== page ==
2035, the date when most new Internal Combustion Engine vehicles are supposed to be phased out by Europe and by federal procurement in the US are rapidly approaching. The entire automotive industrhttps://www.autoweek.com/news/green-cars/a43438403/ev-adoption-targets-unachievable-survey-experts/y is reinventing itself at high speed to get ready for this deadline, from design to supply-chain to manufacturing. Infrastructure for the electric grid and charging stations is also trying to catch up. So, it is only fair to ask: How does the actual EV market penetration compare to the initial projections at this stage and what are the challenges?
Some countries in northern Europe (with territories and population concentration favorable to the development of renewable wind power infrastructure) are leading the pack with 35 to 88% of the new cars sold in volume in 2022 as Plug-In Electric Vehicles (PEV). This number is 29% for China and only 7.7% in the US. A long way to go to convert new car buyers to willingly purchase a PEV!
How can players in the car industry adapt to this reality? What do we need to shift the pace and consumer sentiment? Range, rapid charging infrastructure, awareness and education, incentives, regulations, lower acquisition cost, and lower cost per miles driven vs ICE include some factors that come to mind.
Global factors – Government intervention encouraging adaptation
This 2035 deadline could be challenged or promoted by administrative priorities or agenda in the major economies. Automotive companies need to anticipate and gauge the likelihood of a shift in direction to get better prepared than their competitors. Gray markets could intensify with consumers buying ICE vehicles in neighboring states where a potential restriction would not be in place.
China leads the EV supply chain, starting from its increased geopolitical influence in Africa and Latin America where the rare minerals are sourced, to the low-cost battery technology. China has also promoted a rapid adaptation rate for EVs and leads the battery market with players such as CATL and BYD. Charging infrastructure is also being developed. While a rapid adaptation rate in the auto industry is indicated, there is still a strong reliance on the coal power plants to generate electricity.
Europe is using the high tax lever on gasoline and subvention to EV to prime the EV transition, but this shows some limits when the electricity price has been drastically increased as the result of sanctions with Russia. It’s entering a phase of recession and decline which may challenge a continued EV transition due to affordability reasons and rising questions on its actual merits.
Labor and other market characteristics
Labor (skilled) shortage can be an additional challenge. The recent UAW strike is an indicator of questions on this conversion and has the potential to decline the industry growth factors for the US. The strike impact on the growth of the EV market is yet to be seen.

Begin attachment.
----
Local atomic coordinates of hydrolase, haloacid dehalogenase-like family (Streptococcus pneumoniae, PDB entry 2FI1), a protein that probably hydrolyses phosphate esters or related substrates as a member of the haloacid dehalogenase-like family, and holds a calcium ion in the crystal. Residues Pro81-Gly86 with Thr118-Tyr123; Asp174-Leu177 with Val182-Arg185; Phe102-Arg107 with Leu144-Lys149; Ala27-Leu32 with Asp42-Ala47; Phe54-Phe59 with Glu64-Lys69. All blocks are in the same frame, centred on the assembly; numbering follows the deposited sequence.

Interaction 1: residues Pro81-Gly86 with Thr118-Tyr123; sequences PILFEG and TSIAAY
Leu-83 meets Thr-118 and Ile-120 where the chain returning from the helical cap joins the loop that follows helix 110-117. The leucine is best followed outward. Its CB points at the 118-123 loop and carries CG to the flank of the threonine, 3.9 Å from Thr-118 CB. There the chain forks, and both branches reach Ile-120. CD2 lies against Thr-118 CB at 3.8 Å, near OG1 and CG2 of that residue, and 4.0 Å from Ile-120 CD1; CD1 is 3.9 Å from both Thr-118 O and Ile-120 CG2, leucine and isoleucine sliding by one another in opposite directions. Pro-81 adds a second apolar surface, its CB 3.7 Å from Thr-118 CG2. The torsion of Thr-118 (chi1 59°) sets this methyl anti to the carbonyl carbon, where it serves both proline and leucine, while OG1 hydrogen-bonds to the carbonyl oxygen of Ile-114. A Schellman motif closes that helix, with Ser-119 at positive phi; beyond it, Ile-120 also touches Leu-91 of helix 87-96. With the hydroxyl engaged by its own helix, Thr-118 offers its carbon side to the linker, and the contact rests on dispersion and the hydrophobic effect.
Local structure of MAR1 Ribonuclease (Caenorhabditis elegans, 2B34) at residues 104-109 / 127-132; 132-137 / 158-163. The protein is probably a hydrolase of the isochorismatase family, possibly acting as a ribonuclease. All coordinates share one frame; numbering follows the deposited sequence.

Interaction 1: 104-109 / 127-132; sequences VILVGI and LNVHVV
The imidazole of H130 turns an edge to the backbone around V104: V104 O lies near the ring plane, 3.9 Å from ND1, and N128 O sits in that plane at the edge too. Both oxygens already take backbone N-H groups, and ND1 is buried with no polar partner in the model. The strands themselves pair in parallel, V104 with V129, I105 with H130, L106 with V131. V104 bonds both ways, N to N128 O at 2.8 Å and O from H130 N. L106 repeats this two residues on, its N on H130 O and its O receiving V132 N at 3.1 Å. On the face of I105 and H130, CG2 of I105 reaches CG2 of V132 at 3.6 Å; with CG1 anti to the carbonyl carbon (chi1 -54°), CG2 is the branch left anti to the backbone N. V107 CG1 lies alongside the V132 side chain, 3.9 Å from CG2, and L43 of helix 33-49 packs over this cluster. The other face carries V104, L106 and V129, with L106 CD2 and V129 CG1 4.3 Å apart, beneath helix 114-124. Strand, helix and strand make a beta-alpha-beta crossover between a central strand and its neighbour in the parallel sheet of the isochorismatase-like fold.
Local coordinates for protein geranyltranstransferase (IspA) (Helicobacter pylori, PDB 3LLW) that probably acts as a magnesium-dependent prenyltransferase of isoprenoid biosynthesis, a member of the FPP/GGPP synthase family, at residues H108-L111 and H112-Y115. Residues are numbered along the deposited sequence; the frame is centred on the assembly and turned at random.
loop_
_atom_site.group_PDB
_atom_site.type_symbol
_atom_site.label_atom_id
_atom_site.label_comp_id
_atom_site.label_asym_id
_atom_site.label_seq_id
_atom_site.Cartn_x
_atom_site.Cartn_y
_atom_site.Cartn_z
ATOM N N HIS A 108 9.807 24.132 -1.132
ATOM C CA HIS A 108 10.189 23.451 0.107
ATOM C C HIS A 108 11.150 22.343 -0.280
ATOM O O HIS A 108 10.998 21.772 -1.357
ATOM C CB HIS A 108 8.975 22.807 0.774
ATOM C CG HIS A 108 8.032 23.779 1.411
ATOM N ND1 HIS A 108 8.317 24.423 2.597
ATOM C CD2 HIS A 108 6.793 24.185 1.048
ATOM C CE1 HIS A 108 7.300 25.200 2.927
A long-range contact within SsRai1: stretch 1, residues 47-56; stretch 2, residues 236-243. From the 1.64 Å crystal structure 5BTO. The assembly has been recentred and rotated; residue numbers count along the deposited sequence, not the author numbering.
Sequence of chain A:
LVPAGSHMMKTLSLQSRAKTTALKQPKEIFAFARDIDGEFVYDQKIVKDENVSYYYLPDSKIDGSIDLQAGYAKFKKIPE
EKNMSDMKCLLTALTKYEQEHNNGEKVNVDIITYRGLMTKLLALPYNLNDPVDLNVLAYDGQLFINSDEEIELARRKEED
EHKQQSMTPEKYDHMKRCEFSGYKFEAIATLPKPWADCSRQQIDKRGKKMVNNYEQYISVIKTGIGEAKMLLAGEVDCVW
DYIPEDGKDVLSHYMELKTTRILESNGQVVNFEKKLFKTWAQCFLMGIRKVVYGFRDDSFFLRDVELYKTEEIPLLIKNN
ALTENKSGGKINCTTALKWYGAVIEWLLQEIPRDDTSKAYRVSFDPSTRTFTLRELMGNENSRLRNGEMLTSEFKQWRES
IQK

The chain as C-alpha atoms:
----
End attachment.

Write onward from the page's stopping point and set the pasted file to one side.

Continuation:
Over 50% of the new vehicles sold in the US are SUVs, more than in previous years and decades. Air transportation is also growing and exceeding pre-COVID levels, which indicates that the appetite for drastic carbon restriction is not so ingrained in industry or in the general population who can still afford to do so.
Rural areas are potentially likely to be more resistant to EV implementations, influencing factors being access to charging infrastructure or perception of vehicle cost. Education, awareness and local government/community participation will be key.
Cost of transition
This brings us to the affordability as well as profitability aspects. With the current inflation levels and looming economic indicators, new car affordability is becoming out of reach for a growing number of consumers. PEV are more expensive than Internal Combustion Engine vehicles (ICE) for the equivalent models. The 2035 deadline for selling only new PEV that a growing number of people cannot afford may cause a real risk to derail its adoption.
The other side of this is the profitability of automotive OEMs. Volkswagen recently announced stopping production of ID.3 electric models in Dresden and reassigning close to 300 employees. A lack of orders, higher inflation, and smaller subsidies are threatening demand for Volkswagen electric vehicles, according to the report. European players deal with energy prices, inflationary pressures, interest rates – all of which can make the cost of EV persistently higher.
Government incentives also require localization of sourcing and production. Per IRA or Inflation Reduction Act, to meet the critical mineral requirement and be eligible for a $3,750 credit, the applicable % of the value of the critical minerals contained in the battery must be extracted or processed in the US or a country with which the US has a free trade agreement, or be recycled in North America. For 2023, this amounts to 40% and beginning in 2027, this rises to 80%.
Both EV sales and cost can be affected during the restructuring/reshoring process for the supply chain.
Another major constraint is the long-term investments in “green” power plants required to develop the electricity supply, which can present a sourcing issue as well as grid capacity issue. A different question, in the downstream, on how a ‘Used EV car sale’ would work and how the batteries can be recycled are still lingering.
In conclusion, players in the EV sectors should always stay vigilant in soft signals that could challenge the otherwise pre-written trajectory. This applies to strategic decision making in R&D, new product development, mergers and acquisitions, skilled labor, strikes, product positioning and marketing, to name a few.
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